Swift state security intelligence intervention spared the Gauteng and KwaZulu-Natal provinces from further destruction of businesses and public infrastructure.
This was revealed on Tuesday by State Security minister Ayanda Dlodlo during a briefing by the Justice, Crime Prevention and Security (JCPS) Cluster amid violent flare-ups in the two provinces.
She said even before the violence flared up, information was shared between the State Security Agency (SSA) and the South African Police Service (SAPS).
“We do this all the time, not only in this period that we are facing. From day one, when everything started, we did share information with the police,” she said.
Dlodlo said South Africans needed to understand that “only so much” can be done with the information that is at hand.
“Some of the information tends to be false, some of the information is accurate and true.
“We use various sources of collecting information and we’ll also use our own systems for analysing the information to package it for our client, which in this regard would have been the police.”
The police, she said, would have done their best to follow up on the information given to them.
Police also have their own crime intelligence capability, all agencies work together under the auspices of the JCPS Counter Intelligence Coordinating Forum, including the National Intelligence Coordinating Committee.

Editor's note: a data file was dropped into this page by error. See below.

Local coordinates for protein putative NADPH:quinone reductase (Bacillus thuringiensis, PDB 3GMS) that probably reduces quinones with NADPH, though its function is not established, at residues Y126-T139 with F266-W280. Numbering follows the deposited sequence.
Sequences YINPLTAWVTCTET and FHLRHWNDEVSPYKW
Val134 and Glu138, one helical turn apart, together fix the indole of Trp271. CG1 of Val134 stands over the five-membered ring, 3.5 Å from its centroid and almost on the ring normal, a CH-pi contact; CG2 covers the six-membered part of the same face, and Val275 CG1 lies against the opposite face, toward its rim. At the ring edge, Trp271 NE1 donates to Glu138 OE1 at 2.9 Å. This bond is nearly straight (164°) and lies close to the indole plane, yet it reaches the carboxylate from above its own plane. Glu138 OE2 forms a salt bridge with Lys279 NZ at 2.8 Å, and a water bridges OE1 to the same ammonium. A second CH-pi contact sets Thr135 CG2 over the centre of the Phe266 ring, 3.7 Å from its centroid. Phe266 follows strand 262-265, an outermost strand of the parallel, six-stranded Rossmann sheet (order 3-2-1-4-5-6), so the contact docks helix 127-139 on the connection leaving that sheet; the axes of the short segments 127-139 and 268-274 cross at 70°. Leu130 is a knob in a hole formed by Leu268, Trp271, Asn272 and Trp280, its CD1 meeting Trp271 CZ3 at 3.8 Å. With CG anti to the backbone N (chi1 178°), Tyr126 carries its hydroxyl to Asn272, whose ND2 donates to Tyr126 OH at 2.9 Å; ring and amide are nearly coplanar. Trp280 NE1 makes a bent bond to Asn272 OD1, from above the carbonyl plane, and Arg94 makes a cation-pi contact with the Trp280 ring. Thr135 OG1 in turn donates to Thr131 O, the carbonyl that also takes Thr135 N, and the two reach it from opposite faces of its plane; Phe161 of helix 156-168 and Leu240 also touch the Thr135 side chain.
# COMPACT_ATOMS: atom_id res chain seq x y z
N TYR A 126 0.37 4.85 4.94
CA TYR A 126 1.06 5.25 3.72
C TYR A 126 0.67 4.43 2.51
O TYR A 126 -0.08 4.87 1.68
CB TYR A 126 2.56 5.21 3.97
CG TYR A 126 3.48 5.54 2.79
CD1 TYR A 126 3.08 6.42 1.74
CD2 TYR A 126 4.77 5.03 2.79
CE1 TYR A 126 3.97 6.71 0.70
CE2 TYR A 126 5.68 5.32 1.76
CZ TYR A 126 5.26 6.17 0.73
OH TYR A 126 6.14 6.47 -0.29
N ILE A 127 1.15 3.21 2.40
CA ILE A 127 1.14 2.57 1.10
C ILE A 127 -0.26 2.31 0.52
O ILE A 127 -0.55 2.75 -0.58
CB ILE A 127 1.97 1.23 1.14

The task of the latter was only to put a strategic product on the table, emanating from information that would have been collected from the intelligence services of the defence force crime intelligence and SSA.
“That information that we received, the information that we analysed and packaged was handed over to the police.”
However, the target was very fast moving, the minister said.
“We tried our best wherever we could and we affected a lot more than what you see on national television,” she said.
Proactive stances taken by both intelligence services of the three ministries and the police averted greater crime.
“We want South Africans to rest assured that we avert a lot. What you see is only a part of what could have happened.”
She reiterated that the SSA and the police were not missing in action in the violence.
“We tried our level best in a very difficult situation,” she said, commending staff from the departments for putting their shoulders to the wheel to ensure that information is available.